During a fielding drill before England’s final warm-up against Pakistan at Brisbane on Monday, Topley suffered ligament damage to his left ankle after stepping on a padded cushion and landing awkwardly.
The 6ft 7in left-arm seamer had been set for a pivotal role in Australia but will now return home to the UK after England’s tournament opener against Afghanistan at Perth on Saturday.
It is a cruel blow and – according to Stokes – an entirely avoidable one, for a player who has bounced back from multiple stress fractures in his back that threatened to derail his career.
Commonly referred to as ‘Toblerones’ due to their triangular prism shapes, the foam sponges present an advertising opportunity and have become widespread instead of a traditional rope around the ground.
But as they measure around 20cm in height and width, England Test captain Stokes feels the dimensions could be addressed to prevent similar incidents from happening in the future.
He said: “It’s stupid. Unfortunately, it’s taken one of our players to be ruled out of the World Cup (to make people notice).
“I’m pretty sure it’s something they can look at but you know what it’s like – everybody wants to get their names on somewhere.
“But you look at player safety and the fact he’s stood on it and it’s ruptured ligaments and now he’s out of the World Cup – it should be looked at. (But) I’m devastated for him.
“We are all just absolutely gutted for him that he’s missed out on this World Cup because he would have been one of the first names on the team sheet.”
It is understood the England and Wales Cricket Board is not intending to raise the issue to the International Cricket Council.
England white-ball captain Jos Buttler told BBC Sport: “We practice around the boundary a lot to try and get used to it. I don’t see it as any more than a freak accident.”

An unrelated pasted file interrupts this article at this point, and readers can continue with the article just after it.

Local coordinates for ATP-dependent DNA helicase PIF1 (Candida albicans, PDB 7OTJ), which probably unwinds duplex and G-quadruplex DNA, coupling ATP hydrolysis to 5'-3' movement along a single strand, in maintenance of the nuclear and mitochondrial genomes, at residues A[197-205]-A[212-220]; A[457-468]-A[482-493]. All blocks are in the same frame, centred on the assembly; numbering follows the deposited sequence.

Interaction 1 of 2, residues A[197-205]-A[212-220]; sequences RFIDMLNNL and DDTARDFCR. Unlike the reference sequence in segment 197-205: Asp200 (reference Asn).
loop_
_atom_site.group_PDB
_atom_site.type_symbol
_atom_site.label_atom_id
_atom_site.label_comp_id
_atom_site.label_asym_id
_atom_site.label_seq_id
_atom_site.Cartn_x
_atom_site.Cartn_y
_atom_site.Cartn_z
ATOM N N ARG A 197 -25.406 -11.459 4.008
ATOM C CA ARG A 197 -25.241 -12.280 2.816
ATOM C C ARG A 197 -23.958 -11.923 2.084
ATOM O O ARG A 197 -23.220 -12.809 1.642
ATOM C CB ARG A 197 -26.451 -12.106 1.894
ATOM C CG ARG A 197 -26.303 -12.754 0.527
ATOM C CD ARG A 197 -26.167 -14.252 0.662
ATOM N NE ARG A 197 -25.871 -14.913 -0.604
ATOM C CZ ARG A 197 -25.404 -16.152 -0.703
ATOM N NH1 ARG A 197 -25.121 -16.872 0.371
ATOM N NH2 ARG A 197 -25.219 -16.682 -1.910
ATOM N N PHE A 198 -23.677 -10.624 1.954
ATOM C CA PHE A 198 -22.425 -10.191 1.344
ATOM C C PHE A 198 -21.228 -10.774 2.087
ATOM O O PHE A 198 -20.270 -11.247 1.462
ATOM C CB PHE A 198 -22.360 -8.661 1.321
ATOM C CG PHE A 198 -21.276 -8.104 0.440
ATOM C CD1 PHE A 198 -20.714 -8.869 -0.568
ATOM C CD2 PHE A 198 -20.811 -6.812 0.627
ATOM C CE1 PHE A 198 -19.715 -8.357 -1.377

Stokes has this month returned to England’s T20 set-up, having been absent in the format since March 2021, and he has been given additional responsibility of batting at number four in the tournament.
He missed last year’s World Cup, prioritising his mental health and rehabilitation from a badly broken finger, so his most recent experience in this competition was his last over in the 2016 final, when Carlos Brathwaite unforgettably flogged four successive sixes to secure an unlikely West Indies win.
Asked whether he reflects on what happened six years ago, Stokes said: “No, no. That’s gone. It was such a long time ago. I never let that kind of stuff eat me up.
“I came here not knowing where I was going to fit into the squad and then Jos made it clear the role I will be playing throughout the World Cup. He just said come in, bat four and bowl some overs.
“I’ve gone with the flow to be honest. I think coming back into the squad after being away from it for a while, it’s exciting.
“T20 cricket is completely different, full of energy, so you just need to practice more because it’s just such a different type of cricket.
T20 cricket is completely different, full of energy, so you just need to practice more because it’s just such a different type of cricket— Ben Stokes
“I’ve been putting some hard yards in and training, getting used to the flow and feel of the game and getting the hours under my belt.”
England are seeking to unify cricket’s two limited-overs World Cups, with Stokes talismanic in their 2019 50-over success, but the all-rounder insisted doing the double is not the prime motivation.
“The motivation is just to win this one and move on to the next one,” Stokes added.
“Jos has been fantastic at leading this group of cricketers and we understand this is a new era and we shouldn’t play to anyone’s expectations of what’s happened in the past.”